Barreiro reported paying his rent via checks written to another Munilla company, 1401 Professional Center LLC, from June 15 through Nov. 15, Miami-Dade County campaign disclosure records show. He voted to award the Metrorail contract on May 7 and Nov. 20.
The commissioner said he only rented the first floor, which has less than 1,000 square feet. He said he scouted several locations along the street — the same street where his family owns property — and was told repeatedly there was nothing available. He said he finally approached the Munillas and was told the office he rented was the only space available.
“Look, I buy my water from [Miami-Dade] Water and Sewer. Is that a conflict?” Barreiro asked. “The rationale of the conflict issue, this is not me, it’s a campaign, so I don’t see it. It’s not my contract, per se.”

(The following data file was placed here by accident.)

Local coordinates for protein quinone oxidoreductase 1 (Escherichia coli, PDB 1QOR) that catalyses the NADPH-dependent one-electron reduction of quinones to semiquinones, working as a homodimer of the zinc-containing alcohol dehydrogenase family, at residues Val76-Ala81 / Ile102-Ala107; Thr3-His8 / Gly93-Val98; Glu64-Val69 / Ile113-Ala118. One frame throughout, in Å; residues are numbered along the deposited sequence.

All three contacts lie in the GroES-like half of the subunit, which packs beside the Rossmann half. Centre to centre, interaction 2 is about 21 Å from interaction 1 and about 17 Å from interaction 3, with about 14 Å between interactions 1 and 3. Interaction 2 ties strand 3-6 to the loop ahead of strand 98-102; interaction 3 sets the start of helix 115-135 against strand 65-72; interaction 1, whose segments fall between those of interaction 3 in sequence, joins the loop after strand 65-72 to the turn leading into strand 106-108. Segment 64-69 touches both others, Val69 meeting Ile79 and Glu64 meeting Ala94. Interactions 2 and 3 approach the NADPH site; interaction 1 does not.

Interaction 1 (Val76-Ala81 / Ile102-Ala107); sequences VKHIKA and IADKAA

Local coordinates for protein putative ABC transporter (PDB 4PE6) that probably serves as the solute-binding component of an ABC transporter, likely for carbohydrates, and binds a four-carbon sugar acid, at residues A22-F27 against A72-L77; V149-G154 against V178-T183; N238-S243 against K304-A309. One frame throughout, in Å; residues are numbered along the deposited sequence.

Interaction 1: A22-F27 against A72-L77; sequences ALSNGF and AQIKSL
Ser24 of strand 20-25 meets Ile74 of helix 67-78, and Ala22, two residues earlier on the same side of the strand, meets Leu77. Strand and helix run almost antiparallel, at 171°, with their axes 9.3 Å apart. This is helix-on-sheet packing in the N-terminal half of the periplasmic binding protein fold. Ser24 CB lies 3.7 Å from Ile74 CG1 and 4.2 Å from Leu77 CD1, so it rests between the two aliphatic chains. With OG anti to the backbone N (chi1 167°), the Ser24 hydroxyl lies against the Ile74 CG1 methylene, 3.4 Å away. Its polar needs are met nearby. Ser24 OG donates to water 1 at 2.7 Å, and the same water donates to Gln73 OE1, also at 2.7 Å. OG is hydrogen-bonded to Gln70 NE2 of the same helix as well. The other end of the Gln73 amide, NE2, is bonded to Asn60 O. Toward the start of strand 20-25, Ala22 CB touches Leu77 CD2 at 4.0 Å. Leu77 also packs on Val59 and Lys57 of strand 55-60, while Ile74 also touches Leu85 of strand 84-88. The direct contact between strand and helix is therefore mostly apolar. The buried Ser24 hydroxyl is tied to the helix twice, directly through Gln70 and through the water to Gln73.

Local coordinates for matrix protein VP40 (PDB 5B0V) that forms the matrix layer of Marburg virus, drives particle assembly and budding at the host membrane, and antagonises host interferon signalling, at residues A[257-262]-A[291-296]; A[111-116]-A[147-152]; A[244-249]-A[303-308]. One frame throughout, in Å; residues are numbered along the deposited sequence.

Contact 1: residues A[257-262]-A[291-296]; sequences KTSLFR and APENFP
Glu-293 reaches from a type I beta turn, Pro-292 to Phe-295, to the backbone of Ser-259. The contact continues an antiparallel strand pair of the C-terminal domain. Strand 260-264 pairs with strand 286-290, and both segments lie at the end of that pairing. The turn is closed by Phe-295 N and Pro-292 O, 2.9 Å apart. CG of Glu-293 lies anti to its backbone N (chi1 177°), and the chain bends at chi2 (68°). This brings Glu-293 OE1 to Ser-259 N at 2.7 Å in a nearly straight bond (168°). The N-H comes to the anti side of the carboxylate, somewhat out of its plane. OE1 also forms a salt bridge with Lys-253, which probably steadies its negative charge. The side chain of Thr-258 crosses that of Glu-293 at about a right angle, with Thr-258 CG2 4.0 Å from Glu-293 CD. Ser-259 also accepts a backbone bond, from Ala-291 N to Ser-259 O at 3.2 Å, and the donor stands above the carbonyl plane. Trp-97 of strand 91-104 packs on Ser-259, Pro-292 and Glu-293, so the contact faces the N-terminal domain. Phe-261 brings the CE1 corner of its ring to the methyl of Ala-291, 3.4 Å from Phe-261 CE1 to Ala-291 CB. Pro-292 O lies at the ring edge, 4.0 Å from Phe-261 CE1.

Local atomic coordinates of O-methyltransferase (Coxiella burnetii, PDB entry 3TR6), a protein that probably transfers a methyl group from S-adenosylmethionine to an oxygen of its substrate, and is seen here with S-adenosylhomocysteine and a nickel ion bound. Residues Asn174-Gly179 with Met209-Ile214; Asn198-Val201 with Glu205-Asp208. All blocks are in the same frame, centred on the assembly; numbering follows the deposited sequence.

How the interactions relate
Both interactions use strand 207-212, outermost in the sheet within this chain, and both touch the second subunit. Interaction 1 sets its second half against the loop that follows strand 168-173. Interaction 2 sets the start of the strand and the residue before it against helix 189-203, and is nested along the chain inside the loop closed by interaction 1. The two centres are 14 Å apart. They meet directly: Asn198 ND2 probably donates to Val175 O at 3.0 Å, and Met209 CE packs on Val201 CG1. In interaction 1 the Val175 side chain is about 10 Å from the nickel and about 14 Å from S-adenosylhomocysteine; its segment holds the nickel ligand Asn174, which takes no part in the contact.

University of Miami law professor Tony Alfieri, who also directs the school’s Center of Ethics and Public Service, said Barreiro’s votes to give MCM business raise questions.
“A county commissioner, like other citizens, has the freedom to associate, and that’s fine,” Alfieri said. “But in this case, given both his personal and business associations, and the campaign contributions, not only does he have the duty to disclose, but he has the duty to recuse.”
Meanwhile, Robertson, the Miami procurement director, is working on a final report to give to the Miami City Commission, he said. Commissioners will likely take up the issue at their next meeting on Jan. 10.
Commissioners want to move quickly so work on the Museum Park promenade project can begin.
“The museums will open and the park won’t be done,” Commission Vice Chairman Marc Sarnoff said.